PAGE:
Keratin is a type of protein that’s found in epithelial cells on the surface of the skin. Different types of keratin are responsible for the growth and structure of the fingernails, hair, and skin. Keratin is an intermediate filament-forming protein that provides support and a barrier of protection.

The health of the fingernails, hair, and skin relies on the amount of keratin present in the body at any given time. In the animal kingdom, keratin is found in hooves, wool, and feathers, and it can be extracted and used for supplements, treatments, and other products to help with hair, skin, and nail health.

Hair and many hair products contain keratin
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Types of Keratin

There are 54 types of keratin genetically encoded by the human genome and produced by the body. Half of the 54 types are found in hair follicles throughout the body.

Type I

Type I keratins are categorised as being the smaller and more acidic type of keratin.  They are separated into two groups that work together functionally towards the common goal of epithelial cell health.

Type II

Type II keratins are larger than their type I counterparts and have a neutral pH, which can help balance out the pairings of both types when they are synthesising proteins and regulating cell activity.


Alpha-keratins are the exclusive form of keratin found in humans and the wool of other mammals. The structure of the alpha-keratin is fibrous and helical, and both types I and II keratins can fall under the category of alpha.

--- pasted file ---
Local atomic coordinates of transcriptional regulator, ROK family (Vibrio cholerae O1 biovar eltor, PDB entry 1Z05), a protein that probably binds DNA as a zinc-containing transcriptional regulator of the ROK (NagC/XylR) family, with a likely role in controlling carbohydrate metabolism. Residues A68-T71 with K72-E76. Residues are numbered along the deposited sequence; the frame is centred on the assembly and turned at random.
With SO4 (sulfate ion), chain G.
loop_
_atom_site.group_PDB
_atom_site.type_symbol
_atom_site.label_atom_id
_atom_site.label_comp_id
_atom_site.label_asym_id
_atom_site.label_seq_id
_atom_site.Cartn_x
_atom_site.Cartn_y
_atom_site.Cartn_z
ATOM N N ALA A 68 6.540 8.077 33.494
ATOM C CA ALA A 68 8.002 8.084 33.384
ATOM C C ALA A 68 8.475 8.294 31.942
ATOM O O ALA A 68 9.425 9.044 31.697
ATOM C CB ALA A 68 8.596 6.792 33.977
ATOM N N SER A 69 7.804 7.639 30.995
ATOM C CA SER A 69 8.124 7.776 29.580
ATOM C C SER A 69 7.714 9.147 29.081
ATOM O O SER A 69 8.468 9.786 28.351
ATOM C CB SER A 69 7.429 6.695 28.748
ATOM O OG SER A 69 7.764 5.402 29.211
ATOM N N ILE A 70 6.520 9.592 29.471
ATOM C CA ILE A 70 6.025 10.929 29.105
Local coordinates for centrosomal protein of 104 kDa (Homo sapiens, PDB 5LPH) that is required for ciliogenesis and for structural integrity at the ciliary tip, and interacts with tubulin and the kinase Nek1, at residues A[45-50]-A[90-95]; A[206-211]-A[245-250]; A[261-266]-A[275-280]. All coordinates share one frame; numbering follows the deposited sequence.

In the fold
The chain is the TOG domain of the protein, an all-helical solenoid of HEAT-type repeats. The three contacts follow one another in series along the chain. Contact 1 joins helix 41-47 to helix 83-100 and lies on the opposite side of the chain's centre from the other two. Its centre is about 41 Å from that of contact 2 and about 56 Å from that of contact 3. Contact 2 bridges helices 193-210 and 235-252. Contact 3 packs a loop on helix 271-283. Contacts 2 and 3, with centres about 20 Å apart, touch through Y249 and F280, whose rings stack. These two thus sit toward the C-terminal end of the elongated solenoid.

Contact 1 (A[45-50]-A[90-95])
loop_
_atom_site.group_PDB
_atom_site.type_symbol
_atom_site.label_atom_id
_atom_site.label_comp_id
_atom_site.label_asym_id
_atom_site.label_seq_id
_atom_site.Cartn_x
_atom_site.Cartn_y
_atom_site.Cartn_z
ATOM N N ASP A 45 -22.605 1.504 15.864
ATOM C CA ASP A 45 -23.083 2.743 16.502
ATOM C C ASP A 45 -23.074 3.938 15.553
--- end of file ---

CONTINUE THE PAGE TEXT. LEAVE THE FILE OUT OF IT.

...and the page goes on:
Beta-keratins are categorised as polypeptide chains and are only found in birds and reptiles, although those species can also possess alpha-keratins. They have been a large contributor to the overall evolution of birds throughout history.

Both alpha and beta keratins help these animals maintain the composition of their claws, scales, beaks, skin, and feathers.

Structure and Function

The structure and function of keratin proteins are determined by their amino acid chains.

These chains are very similar in species across the board. Humans share similar amino acid sequences with bovine species and rats.

Keratin cannot be dissolved in water, solvents, acids, or alkalines, so its structure remains largely intact when exposed to many of the body’s chemicals. Keratin proteins rely on hydration (water) to maintain their overall size and function. 1 To put this into perspective, wool is high in keratin. When a wool sweater is washed in heated water, it shrinks. This is because the keratin proteins lose their length when some of the molecular bonds break at high temperatures.

Associated Conditions

Hyperkeratosis (excess keratin) can lead to a variety of different conditions.

Hyperkeratosis can develop due to inflammation. Excess keratin is produced as a protective response to skin damage in pressure-related hyperkeratosis, whereas non-pressure-related keratosis occurs for no apparent reason and can be caused by genetics.

Conditions involving keratin include:

Keratosis pilaris (chicken skin)

Although keratosis pilaris can have an unwanted appearance, it is not dangerous in any way.

It happens when keratin clogs pores and blocks hair follicles.

Actinic keratosis

This skin condition causes lesions on the body that can feel like rough sandpaper. The lesions are thought to be a precursor to skin cancer, and your doctor may monitor your skin and/or treat them.
Epidermolytic hyperkeratosis: This form of hyperkeratosis is inherited, and it is present in infants at birth.

Lichen planus

This is a type of inflammatory disorder that most commonly affects the flexor (inner) surfaces of the arms and legs. It can be caused by an overproduction of keratin in the body.